Cultural ODA Project

Republic of Korea
Ministry of Culture, Sports and Tourism, Korea Foundation for International Culture Exchange
Describe the main features of the policy/measure: 
The Ministry of Culture, Sports and Tourism continues to make efforts to strengthen cultural capabilities based on its own culture and traditions through projects such as ‘Enhancing Cultural Resource Capabilities in Developing Countries’, ‘Culture and Arts ODA’, ‘Cultivating Human Resources in Overseas Arts’ and ‘Creating Overseas Small Libraries’. Among them, the Cultural ODA is a program for training and capacity building centered on the Ministry of Culture, Sports and Tourism to strengthen cultural capabilities of developing countries through sharing experiences in Korea's cultural development. The Cultural ODA project aims ① to contribute to the implementation of cultural development and sustainable development goals in the recipient country by transferring Korea's cultural development experience, ② to diversify exchanges and strengthen two ways international cooperation using culture. A representative project of the Cultural ODA is ‘Cultural Partnership Invitation’ project, a project to strengthen cultural resources in developing countries since 2005. Initially, it invited promising professionals in the fields of culture, arts, cultural industry, and media from developing countries to receive practical training, co-creation, and cultural experience at cultural specialized institutions for 3 to 5 months. From 2020, cultural administrator training was also conducted to strengthen the capacity of government officials in developing countries to promote their own cultural industries. In addition, the Cultural and Art Education (ODA) project was carried forward in 2013. The Korea Culture and Arts Education Service, a public institution under the Ministry of Culture, Sports and Tourism, provided cultural arts education planning and methodological lectures for local teachers and preliminary teachers in the partner countries. For local children and youth, art education was provided in various fields such as theatre, literature, and crafts. The Cultural Partnership project contributed to establishing sustainable partnership with the ODA recipient countries and enhancing national image based on two-way cultural exchanges instead of unilateral spread of Hallyu by conducting professional training and following-up projects to meet local needs. In addition, the Cultural and Art Education (ODA) project has been promoted in cooperation with Vietnam since 2013 and Indonesia since 2018, contributing to expanding the base of cultural and art education in the recipient countries.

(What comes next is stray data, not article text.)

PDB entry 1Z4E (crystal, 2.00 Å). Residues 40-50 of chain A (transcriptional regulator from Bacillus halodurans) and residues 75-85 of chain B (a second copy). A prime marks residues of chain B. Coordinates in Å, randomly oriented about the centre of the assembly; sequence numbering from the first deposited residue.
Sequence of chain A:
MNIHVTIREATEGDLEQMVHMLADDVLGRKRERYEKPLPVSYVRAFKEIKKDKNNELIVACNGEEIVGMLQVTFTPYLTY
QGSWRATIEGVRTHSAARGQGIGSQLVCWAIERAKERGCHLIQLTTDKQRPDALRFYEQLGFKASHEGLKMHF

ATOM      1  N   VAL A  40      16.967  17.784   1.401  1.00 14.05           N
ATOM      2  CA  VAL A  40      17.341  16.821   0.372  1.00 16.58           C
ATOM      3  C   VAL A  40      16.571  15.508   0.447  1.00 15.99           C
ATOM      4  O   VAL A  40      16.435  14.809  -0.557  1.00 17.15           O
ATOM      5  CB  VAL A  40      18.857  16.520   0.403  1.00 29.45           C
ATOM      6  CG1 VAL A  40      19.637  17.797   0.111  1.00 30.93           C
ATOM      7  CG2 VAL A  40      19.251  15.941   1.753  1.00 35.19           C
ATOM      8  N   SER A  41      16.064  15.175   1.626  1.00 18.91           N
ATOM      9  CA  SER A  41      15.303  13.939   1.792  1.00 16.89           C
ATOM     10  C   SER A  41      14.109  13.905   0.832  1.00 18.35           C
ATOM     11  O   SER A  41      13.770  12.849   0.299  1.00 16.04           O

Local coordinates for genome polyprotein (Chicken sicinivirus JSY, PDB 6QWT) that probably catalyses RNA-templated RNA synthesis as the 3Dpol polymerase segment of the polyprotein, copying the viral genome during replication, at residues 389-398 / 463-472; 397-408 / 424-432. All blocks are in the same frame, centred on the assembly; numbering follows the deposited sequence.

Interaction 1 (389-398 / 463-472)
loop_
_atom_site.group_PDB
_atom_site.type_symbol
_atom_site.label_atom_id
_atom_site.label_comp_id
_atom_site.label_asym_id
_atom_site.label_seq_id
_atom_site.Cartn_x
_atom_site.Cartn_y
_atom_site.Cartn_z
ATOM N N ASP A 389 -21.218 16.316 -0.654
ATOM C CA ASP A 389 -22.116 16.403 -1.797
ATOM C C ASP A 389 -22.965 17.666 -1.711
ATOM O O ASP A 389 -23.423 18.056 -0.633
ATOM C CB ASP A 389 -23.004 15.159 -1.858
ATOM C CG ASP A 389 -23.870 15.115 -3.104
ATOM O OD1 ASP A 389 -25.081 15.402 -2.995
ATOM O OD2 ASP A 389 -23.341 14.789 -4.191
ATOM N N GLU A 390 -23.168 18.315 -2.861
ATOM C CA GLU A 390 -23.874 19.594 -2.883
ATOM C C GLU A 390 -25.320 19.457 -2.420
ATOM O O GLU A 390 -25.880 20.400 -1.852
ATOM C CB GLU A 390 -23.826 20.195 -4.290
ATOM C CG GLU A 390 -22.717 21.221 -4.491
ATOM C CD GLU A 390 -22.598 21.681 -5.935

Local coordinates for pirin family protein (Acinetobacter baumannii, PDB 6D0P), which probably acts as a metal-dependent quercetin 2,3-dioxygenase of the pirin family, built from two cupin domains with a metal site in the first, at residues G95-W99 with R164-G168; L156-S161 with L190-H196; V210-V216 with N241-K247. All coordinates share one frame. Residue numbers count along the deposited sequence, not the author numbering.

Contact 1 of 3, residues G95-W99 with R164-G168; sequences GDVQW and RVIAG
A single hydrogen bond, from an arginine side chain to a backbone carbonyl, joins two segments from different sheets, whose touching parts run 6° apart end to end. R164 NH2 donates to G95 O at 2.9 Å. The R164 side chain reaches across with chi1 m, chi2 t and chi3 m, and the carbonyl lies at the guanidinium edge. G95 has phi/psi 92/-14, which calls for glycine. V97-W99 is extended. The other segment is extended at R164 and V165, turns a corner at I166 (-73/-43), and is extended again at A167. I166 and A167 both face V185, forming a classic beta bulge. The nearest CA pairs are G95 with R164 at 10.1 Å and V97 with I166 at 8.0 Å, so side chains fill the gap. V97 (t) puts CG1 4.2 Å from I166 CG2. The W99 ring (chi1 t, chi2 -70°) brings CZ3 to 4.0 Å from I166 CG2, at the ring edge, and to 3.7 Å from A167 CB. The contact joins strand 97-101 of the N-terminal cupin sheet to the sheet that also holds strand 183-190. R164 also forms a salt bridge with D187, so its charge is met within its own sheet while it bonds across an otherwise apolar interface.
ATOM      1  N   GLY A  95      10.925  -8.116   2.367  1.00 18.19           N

What are the results achieved so far through the implementation of the policy/measure?: 
South Korea's Cultural ODA budget continued to expand from 2012, providing more cultural ODA compared to Japan in 2014 and 2015, and providing the third-largest cultural ODA after Japan and France in 2018. The ratio of the Ministry of Culture, Sports and Tourism's budget to the total ODA budget in Korea has continued to increase to 0.45% (11.97 Billion Won) in 2018, 0.49% (13.52 Billion Won) in 2019, and 0.46% (14.36 Billion Won) in 2020. However, due to the domestic situation including financial deterioration after COVID-19, the budget for 2021 slightly decreased to 0.23% (7.87 Billion Won). When looked at the ratio of the budget for cultural ODA into the fields of culture, sports, and tourism, it can be seen that the sports sector had the highest budget ratio for 2018-2020. However, the cultural sector had the highest ratio at 52.5% in 2021.
Financial resources allocated to the policy/measure in USD: 
Cultural ODA(The Ministry of Culture, Sports and Tourism / 5.99 Million Dollars /As of 2021
Partner(s) engaged in the implementation of the measure: 
Has the implementation of the policy/measure been evaluated?: 
If yes, what are the main conclusions/recommendations?: 
The Cultural Partnership Project, a representative project of the Cultural ODA project, is positively evaluated for its contribution for continuously enhancing the cultural competence of artists and cultural professionals in developing countries at the government level, breaking away from the existing short-term international cultural exchange. However, a follow-up investigation is needed to determine the extent to which the academic performance of the participants in capacity building ultimately contributes to the commercialization of the local cultural and the creative sector.